farm cultivation systemsfarming System Shifting Cultivation/Bush Fallowing. this are the various methods applied by an individual farmer in order to increase yield. there are different types of farming systems but in this post are are going to take look at a few of them.
the following underlisted are some farming systems, their advantages and disadvantages. so tbe first on menu is Bush Fallowing
1. Bush Fallowing farm cultivation system
This is the practice of farming on a piece of land for some years then abandoning it for another piece of land.
bush Fallowing system of farming is mainly done under subsistence agriculture and in areas with abundant farmland.
Under this farm practice, the farmer may not return to the same land in life.
At times, however, he may return after the land has been left fallow (that is, without cultivation) for several years.
The period of no cultivation is termed fallow period, hence this system farm cultivation is also called bush fallowing. as much as this system of farm cultivation is good, there are a few problems associated with Bush fallowing system. but let us look at the advantages of it
Advantages of Bush fallowing system farm cultivation
1. this system of farm cultivation helps to replenish the fertility of the soil in a natural way.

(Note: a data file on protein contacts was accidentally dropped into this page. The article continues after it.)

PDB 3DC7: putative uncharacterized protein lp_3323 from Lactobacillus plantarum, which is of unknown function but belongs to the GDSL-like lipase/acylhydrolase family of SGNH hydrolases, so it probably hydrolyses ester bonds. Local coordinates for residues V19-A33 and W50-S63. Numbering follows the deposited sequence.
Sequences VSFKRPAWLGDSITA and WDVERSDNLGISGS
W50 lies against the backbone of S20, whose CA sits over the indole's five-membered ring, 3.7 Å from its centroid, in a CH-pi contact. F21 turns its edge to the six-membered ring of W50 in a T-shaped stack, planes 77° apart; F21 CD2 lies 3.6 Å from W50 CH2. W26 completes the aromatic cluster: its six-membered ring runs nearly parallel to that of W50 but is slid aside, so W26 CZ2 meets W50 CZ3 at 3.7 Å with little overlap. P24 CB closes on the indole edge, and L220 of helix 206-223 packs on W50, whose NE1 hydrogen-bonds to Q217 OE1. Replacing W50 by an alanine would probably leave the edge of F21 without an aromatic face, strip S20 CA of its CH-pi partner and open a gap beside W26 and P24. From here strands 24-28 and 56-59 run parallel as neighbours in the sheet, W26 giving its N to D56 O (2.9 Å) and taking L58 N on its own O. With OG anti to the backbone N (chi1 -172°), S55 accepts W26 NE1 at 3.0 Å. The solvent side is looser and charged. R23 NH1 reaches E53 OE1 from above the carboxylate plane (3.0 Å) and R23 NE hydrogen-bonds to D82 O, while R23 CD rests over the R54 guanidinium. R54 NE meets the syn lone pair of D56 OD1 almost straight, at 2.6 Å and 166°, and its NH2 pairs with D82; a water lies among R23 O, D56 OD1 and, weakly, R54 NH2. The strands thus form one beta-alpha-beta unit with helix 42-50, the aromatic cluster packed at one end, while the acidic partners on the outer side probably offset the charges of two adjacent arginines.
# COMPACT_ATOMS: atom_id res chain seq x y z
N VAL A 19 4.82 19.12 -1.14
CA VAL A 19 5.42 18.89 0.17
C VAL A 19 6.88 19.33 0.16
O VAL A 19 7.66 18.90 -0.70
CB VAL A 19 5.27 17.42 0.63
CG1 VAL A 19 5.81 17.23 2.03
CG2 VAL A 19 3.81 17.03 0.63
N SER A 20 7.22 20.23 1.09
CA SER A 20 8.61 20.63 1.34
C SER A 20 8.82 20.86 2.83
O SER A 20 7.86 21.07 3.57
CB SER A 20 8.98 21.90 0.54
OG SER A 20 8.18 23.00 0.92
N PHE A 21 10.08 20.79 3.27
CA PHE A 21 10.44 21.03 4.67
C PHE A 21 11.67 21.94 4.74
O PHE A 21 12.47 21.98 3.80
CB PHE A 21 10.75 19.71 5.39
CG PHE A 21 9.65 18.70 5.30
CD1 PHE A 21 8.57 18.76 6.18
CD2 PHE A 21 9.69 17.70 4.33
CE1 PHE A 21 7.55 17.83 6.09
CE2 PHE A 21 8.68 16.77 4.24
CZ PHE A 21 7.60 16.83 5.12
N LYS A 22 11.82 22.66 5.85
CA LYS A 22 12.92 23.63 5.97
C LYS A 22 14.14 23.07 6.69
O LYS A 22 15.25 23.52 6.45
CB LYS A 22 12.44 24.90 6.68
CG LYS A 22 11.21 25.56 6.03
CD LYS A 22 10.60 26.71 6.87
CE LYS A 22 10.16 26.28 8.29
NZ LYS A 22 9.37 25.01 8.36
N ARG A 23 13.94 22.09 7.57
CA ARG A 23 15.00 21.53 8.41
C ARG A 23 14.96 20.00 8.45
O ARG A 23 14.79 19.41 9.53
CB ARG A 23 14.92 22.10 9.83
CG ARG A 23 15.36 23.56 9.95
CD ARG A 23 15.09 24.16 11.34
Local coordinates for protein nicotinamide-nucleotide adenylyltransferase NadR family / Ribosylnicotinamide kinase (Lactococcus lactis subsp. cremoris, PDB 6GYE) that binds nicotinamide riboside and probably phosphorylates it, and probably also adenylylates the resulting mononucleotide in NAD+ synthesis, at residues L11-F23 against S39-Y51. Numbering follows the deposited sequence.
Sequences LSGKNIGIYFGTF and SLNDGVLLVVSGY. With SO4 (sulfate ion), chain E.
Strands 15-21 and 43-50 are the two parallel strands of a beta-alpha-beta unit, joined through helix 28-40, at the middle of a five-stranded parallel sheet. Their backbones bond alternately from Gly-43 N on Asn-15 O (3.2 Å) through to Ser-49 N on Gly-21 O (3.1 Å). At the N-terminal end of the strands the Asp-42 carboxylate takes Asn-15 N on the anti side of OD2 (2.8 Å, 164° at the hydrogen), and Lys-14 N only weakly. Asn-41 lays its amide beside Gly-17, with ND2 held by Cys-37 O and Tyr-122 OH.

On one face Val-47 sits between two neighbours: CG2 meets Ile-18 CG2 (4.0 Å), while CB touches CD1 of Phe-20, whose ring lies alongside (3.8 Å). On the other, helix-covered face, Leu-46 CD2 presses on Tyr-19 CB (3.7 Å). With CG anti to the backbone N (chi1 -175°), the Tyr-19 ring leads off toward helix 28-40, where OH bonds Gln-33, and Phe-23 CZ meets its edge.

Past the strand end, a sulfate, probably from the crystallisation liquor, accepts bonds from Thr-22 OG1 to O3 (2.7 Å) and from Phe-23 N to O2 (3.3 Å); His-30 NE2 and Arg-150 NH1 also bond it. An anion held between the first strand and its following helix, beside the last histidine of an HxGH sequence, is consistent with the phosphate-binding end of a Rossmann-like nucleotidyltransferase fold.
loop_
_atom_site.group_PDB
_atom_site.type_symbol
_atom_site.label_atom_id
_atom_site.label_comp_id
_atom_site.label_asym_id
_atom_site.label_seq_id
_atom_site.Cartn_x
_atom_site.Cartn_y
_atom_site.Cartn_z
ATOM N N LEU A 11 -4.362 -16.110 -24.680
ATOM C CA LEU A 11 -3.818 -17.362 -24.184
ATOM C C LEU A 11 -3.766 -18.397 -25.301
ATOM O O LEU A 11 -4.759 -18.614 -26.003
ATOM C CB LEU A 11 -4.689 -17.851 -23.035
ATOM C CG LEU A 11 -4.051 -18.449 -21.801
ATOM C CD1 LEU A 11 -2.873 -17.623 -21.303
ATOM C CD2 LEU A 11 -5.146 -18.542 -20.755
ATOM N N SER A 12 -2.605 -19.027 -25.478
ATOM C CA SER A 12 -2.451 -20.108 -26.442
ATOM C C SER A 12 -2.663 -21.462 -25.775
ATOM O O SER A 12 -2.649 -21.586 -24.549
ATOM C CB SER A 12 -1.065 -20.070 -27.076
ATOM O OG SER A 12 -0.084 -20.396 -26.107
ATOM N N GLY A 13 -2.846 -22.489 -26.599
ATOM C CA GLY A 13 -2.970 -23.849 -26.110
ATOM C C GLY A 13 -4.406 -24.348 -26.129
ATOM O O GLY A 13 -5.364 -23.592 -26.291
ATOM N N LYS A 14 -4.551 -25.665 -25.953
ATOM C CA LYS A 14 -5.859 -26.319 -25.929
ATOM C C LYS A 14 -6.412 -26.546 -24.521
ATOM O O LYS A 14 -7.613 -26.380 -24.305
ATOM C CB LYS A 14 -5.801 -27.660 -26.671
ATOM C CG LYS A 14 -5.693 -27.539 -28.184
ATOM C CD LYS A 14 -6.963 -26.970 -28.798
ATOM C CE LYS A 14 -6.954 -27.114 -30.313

2. another important aspect of of this system of farm cultivation is that it prevents the rapid spread of crop pests-and diseases around the farm .
3. fallow system of farm cultivation helps to control soil erosion.
4. This system reduces farmers’ cost of production in terms of erosion control practices and fertilizer usage.
WEED AND THEIR BOTANICAL NAMES
1. ENVIRONMENTAL FACTORS AFFECTING AGRICULTURAL PRODUCTION
3. 52. SOIL MICRO-ORGANISMS
4. ORGANIC MANURING
5. FARM YARD MANURE
8. CROP ROTATION
9. GRAZING AND OVER GRAZING
10. IRRIGATION AND DRAINAGE
11. IRRIGATION SYSTEMS
12. ORGANIC MANURING
13. FARM YARD MANURE
16. CROP ROTATION
18. IRRIGATION AND DRAINAGE
19. IRRIGATION SYSTEMS
21. MILKING MACHINE
22. SIMPLE FARM TOOLS
23. AGRICULTURAL MECHANIZATION
24. THE CONCEPT OF MECHANIZATION
25. PROBLEMS OF MECHANIZATION
26. SURVEYING AND PLANNING OF FARMSTEAD
27. IMPORTANCE OF FARM SURVEY
28. SURVEY EQUIPMENT
29. PRINCIPLES OF FARM OUTLAY
30. SUMMARY OF FARM SURVEYING
31. CROP HUSBANDRY PRACTICES
32. PESTS AND DISEASE OF MAIZE- ZEA MAYS
33. CULTIVATION OF MAIZE CROP
34. OIL PALM
35. USES OF PALM OIL
36. MAINTENANCE OF PALM PLANTATION
39. PROCESSES IN COCOA CULTIVATION
HOLING AND LINING
41. LAND PREPARATION FOR YAM
42. DEPT OF PLANTING
43. SPACING OF YAM
44. PLANTING DEPT OF YAM
45. STORAGE OF YAM
46. STAKING OF YAM
47. HARVESTING OF YAM
49. FORAGE CROP AND PASTURE
50. FORAGE GRASSES
53. TYPES OF PASTURE
COMMON GRASSES AND LEGUMES
56. ESTABLISHMENT OF PASTURES
57. 201. FORAGE PRESERVATION
58. HAY SILAGE
59. FORESTRY IMPORTANCE OF FORESTRY 206. FOREST MANAGEMENT FOREST REGULATION DEFORESTATION AFFORESTATION
60. DISEASES AND PESTS OF CROPS
61. MAIZE SMUT
62. RICE BLAST
63. MAIZE RUST
64. LEAF SPOT OF GROUNDNUT
68. CASSAVA BACTERIA BLIGHT
69. BLACK ARM BACTERIA BLIGHT OF COTTON
70. TOMATO ROOT KNOT
71. DAMPING-OFF OF TOMATO
72. ONION DOWNY MILDEW
73. STORED PRODUCE MOULD
74. PESTS OF CROPS
75. STEM BORERS
76. ARMY WORM
77. COCOA MIRIDS(CAPSIDS)
79. WHITE FLY SEED BUGS
80. CASSAVA CULTIVATION
81. CASSAVA MEALYBUGS
82. VARIEGATED GRASSHOPPER
83. GREEN SPIDER MITE